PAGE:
Searching over 5,500,000 cases.


searching
Buy This Entire Record For $7.95

Official citation and/or docket number and footnotes (if any) for this case available with purchase.

Learn more about what you receive with purchase of this case.

Federal Deposit Insurance Corp. v. Fidelity and Deposit Company of Maryland

United States District Court, S.D. Indiana, Evansville Division

December 2, 2014

FEDERAL DEPOSIT INSURANCE CORPORATION as Receiver for Integra Bank, N.A., Plaintiffs,
v.
FIDELITY AND DEPOSIT COMPANY OF MARYLAND, Defendant

Page 1226

For FEDERAL DEPOSIT INSURANCE CORPORATION, as Receiver for Integra Bank, N.A., Plaintiff: Antony S. Burt, David C. Giles, Deborah Bone, Jacob L. Kahn, Valarie Hays, PRO HAC VICE, Daniel John Deeb, SCHIFF HARDIN LLP, Chicago, IL.

For FIDELITY AND DEPOSIT COMPANY OF MARYLAND, Defendant: Alex B. Mahler, GORDON & REES LLP, Chicago, IL; Regina A. Ripley, Scott L. Schmookler, PRO HAC VICE, GORDON REES, LLP, Chicago, IL; Ross E. Rudolph, RUDOLPH FINE PORTER & JOHNSON, Evansville, IN.

Page 1227

ENTRY ON DEFENDANT'S MOTION FOR SUMMARY JUDGMENT

RICHARD L. YOUNG, CHIEF UNITED STATES DISTRICT JUDGE.

Plaintiff, Federal Deposit Insurance Corporation, as receiver for Integra Bank, N.A. (" FDIC" ), seeks to recover on a financial institution bond issued to Integra by Defendant, Fidelity and Deposit Company of Maryland (" F& D" ). Integra purchased the financial institution bond from F& D with a coverage period from July 1, 2007 to July 1, 2010. The policy covered those losses discovered during that time period regardless of when the loss occurred. F& D moves for summary judgment, alleging that the claim is time-barred and that the FDIC will not be able to meet its burden to prove coverage under Insuring Agreements A and E. The FDIC responded in opposition. For the reasons set forth below, F& D's motion for summary judgment is DENIED.

I. Background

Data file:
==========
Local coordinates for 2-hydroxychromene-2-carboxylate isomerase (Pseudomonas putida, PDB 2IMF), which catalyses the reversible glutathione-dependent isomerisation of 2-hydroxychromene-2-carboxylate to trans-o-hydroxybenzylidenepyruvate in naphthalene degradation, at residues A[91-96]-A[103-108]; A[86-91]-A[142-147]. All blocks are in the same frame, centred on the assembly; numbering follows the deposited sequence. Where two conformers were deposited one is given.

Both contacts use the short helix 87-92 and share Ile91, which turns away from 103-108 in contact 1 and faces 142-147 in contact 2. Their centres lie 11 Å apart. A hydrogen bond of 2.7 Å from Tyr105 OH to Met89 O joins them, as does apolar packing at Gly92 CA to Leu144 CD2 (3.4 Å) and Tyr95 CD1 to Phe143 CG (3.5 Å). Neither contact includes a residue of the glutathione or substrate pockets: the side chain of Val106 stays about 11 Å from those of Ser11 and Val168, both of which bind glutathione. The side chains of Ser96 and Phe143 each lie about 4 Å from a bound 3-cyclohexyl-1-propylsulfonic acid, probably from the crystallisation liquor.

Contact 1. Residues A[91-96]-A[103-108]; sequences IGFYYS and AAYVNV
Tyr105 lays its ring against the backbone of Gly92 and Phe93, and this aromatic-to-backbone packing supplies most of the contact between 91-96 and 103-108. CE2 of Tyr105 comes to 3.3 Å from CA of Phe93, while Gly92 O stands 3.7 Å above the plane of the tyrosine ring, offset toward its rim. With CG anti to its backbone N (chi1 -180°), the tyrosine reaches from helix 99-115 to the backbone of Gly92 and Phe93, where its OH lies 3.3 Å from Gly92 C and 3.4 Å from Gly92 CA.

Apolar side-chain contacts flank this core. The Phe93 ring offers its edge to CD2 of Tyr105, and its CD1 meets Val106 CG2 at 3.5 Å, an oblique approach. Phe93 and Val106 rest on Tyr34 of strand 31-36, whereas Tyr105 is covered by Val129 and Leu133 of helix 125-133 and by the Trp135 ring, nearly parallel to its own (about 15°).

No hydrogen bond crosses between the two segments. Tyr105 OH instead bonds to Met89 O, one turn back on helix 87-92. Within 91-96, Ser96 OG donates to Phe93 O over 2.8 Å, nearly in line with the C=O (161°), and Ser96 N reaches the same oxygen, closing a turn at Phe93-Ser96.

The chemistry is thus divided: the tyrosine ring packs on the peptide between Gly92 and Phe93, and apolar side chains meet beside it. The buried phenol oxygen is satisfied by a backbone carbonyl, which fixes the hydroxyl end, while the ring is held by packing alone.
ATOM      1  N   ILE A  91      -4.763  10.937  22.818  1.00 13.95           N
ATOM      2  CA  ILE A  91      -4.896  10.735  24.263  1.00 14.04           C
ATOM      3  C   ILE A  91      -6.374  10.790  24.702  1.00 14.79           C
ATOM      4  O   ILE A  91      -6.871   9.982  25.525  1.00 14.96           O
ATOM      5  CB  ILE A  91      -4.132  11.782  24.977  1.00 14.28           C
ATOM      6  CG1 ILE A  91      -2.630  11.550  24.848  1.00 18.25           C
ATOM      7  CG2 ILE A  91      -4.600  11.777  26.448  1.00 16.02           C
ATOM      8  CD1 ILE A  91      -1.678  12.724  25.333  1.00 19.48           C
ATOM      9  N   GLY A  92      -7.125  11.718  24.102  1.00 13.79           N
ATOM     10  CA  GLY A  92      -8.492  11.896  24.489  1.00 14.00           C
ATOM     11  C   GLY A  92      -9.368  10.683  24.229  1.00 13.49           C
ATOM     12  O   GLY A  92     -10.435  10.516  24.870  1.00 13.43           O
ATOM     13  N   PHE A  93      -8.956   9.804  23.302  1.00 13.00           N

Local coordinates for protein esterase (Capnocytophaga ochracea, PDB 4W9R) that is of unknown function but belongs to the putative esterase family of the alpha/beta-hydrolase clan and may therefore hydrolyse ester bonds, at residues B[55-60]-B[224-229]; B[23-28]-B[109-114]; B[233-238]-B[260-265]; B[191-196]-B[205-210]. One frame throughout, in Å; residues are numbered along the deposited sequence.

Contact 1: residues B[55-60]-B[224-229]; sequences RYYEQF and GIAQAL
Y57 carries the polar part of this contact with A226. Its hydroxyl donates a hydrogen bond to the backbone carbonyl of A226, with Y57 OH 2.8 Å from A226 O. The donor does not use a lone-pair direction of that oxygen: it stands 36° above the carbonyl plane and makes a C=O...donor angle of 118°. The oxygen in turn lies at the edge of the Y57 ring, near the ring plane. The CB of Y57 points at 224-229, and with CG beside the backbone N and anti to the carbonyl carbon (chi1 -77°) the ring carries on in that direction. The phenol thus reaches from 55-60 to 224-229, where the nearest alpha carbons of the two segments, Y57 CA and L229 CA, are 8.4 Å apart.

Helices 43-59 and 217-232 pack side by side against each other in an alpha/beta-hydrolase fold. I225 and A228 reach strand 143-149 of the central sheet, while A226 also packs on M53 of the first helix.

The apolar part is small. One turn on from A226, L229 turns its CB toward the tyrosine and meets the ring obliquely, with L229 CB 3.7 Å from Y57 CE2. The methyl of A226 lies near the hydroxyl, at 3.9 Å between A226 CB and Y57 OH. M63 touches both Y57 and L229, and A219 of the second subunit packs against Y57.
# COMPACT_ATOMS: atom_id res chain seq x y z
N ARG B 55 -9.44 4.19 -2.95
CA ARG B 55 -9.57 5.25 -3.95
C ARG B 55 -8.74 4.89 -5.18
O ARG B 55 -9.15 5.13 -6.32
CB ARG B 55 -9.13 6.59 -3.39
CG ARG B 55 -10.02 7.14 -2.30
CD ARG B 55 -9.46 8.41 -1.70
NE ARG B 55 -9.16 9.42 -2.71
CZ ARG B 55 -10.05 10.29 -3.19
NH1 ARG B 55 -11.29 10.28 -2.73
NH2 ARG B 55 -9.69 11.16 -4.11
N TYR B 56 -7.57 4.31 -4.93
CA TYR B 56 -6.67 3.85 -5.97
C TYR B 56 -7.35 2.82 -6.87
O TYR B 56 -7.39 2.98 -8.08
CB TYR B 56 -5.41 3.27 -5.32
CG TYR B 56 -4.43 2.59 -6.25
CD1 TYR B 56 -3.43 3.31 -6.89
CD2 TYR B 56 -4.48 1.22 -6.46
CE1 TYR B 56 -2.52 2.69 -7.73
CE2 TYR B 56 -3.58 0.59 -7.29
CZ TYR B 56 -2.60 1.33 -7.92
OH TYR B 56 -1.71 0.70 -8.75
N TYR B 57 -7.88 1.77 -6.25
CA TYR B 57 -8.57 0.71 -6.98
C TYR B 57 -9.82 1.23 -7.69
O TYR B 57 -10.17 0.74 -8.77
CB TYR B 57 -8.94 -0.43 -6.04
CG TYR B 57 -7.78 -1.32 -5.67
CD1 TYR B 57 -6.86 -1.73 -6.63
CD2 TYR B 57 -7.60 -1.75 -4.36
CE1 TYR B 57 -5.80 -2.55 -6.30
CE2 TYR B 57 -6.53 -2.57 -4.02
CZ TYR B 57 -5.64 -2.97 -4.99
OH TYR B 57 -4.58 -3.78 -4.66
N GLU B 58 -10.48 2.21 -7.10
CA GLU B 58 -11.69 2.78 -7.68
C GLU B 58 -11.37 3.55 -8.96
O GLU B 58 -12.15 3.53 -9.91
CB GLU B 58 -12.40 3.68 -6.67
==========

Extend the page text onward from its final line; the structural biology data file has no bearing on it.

This case arises out of the bank fraud and Ponzi scheme committed by Louis Pearlman (" Pearlman" ). Throughout the scheme, Pearlman and his related entities obtained several loans from Integra, which totaled approximately $29 million. (Supplemental Complaint ¶ 39). Pearlman allegedly collaborated with Stuart Harrington (" Harrington" ), Executive Vice President of Commercial Lending at Integra, to obtain these loans. Pearlman submitted false financial reports and documentation during the loan process to Harrington, who allegedly knew the documents were false but nevertheless secured the loans for Pearlman. When Pearlman and his related entities defaulted on the loans, they left Integra with losses of nearly $23 million. ( Id. at ¶ ¶ 36, 41).

As a result of the defaults, on December 28, 2006, Integra filed suit against Pearlman and Trans Continental Airlines (" TCA" ). In that complaint, Integra stated that its " recent dealings with Pearlman and his first company, TCA, would indicate that this outward mask conceals the fundamental economic instability more common to a Ponzi scheme." (Integra's Amended Complaint, Defendant's Exhibit 34 ¶ 6). Just a month later, on January 24, 2007, Integra filed a motion for a temporary restraining order alleging that the financial statements provided by TCA and Pearlman constituted a fraud on Integra and that Pearlman pledged the same stock that was pledged to Integra to other financial institutions. (Integra's Motion for Temporary Restraining Order, Defendant's Exhibit 73 p. 2, 8-9).

Pearlman was indicted on June 27, 2007. The indictment alleges in pertinent part that Pearlman:

would falsely represent that an individual by the name of Harry Milner was an officer of Trans Con Airlines who had signed documents for the company, including the 2003 and 2004 federal corporate tax returns of Trans Con Airlines, corporate resolutions authorizing actions to be taken by Trans Con Airlines in connection with the loans and lines of credit from FDIC-insured financial institutions, and a November 15, 2006 letter to Integra Bank, when in truth and in fact, as defendant [Pearlman] then and there well knew, Harry Milner was deceased at the time that the documents described in this paragraph were allegedly signed by him.